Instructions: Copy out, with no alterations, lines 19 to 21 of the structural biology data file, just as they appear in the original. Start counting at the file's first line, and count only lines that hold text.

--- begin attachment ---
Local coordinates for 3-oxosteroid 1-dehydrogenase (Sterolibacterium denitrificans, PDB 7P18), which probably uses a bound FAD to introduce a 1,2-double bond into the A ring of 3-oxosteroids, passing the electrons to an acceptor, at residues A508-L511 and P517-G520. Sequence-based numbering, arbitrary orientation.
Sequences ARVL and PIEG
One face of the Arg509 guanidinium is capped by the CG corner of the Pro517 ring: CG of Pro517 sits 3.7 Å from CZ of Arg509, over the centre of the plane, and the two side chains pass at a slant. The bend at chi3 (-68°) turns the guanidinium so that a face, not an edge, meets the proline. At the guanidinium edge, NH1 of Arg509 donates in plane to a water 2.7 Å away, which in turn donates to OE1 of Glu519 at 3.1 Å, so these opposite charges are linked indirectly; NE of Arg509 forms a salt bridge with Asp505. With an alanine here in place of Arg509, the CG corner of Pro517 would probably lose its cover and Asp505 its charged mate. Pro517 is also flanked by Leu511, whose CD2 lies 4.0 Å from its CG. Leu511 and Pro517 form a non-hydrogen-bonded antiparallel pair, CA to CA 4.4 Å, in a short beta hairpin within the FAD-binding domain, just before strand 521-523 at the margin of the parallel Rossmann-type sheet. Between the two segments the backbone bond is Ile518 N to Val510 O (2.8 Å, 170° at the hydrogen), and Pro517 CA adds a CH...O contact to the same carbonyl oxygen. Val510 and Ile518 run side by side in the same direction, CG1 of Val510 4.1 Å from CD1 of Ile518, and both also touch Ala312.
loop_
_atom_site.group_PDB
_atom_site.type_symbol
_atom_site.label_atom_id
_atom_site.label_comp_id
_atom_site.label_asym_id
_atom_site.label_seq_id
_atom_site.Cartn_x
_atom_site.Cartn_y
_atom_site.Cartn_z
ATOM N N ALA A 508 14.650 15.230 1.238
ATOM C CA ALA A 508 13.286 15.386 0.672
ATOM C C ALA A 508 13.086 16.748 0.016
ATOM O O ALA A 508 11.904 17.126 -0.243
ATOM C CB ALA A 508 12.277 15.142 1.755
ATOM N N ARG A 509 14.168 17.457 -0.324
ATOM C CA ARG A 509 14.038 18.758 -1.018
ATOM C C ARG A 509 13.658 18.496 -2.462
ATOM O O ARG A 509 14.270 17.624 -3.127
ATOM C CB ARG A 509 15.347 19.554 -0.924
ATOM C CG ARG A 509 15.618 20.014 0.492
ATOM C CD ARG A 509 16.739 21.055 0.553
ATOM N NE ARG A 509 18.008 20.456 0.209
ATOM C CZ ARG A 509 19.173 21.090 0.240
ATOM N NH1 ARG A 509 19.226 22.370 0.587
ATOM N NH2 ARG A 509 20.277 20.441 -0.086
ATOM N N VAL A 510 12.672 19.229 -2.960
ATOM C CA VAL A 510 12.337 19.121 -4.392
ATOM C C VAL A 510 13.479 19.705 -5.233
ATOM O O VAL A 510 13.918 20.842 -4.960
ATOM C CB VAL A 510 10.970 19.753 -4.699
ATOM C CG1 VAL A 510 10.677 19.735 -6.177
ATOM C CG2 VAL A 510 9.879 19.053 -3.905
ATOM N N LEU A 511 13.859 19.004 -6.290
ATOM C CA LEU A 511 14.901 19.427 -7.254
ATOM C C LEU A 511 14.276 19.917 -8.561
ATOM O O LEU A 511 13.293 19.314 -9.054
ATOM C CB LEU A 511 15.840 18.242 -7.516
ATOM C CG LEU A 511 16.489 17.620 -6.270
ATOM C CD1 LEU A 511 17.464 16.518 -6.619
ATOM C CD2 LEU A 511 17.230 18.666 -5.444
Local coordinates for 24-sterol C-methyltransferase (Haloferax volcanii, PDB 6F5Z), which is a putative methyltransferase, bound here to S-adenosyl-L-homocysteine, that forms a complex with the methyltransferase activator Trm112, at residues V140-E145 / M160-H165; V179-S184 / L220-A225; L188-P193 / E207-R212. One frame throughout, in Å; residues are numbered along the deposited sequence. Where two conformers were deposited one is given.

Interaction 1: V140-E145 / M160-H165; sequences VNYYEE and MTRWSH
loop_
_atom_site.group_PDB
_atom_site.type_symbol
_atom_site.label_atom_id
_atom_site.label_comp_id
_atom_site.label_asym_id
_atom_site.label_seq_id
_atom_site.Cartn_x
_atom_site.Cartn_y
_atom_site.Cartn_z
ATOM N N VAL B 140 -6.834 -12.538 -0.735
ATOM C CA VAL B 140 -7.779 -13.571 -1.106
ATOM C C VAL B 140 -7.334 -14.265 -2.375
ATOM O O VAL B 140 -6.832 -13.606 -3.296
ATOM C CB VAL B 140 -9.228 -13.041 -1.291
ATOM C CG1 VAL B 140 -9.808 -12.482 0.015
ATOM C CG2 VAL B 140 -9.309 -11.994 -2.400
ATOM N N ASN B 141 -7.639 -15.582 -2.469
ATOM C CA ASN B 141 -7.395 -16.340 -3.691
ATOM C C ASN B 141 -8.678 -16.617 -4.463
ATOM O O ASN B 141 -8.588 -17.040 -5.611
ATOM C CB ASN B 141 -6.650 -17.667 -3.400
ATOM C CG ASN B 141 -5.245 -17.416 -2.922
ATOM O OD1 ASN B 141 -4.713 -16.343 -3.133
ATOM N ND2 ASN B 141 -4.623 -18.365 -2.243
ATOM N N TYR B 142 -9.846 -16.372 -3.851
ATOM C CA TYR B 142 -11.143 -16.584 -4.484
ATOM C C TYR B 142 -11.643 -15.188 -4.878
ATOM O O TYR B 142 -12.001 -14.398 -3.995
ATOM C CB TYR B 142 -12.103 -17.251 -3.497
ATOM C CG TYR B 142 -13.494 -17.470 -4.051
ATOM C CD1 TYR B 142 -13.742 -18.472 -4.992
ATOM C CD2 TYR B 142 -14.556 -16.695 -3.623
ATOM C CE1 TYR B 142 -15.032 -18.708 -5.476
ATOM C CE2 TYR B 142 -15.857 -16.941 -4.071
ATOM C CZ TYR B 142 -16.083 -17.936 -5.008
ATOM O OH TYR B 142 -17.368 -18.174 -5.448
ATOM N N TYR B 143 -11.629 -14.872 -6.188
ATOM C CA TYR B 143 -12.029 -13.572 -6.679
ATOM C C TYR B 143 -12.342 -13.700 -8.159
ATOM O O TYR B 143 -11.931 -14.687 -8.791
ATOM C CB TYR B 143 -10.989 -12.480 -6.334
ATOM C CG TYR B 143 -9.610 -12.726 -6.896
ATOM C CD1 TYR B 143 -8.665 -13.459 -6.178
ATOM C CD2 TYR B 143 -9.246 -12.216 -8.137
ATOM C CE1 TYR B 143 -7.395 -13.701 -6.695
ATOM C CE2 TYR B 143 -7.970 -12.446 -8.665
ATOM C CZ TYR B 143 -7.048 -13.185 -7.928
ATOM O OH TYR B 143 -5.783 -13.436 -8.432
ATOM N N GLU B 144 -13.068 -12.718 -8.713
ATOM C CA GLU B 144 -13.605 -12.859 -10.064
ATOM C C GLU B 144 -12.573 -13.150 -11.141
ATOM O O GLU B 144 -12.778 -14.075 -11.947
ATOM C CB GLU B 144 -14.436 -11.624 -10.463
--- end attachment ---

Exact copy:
ATOM N N ARG A 509 14.168 17.457 -0.324
ATOM C CA ARG A 509 14.038 18.758 -1.018
ATOM C C ARG A 509 13.658 18.496 -2.462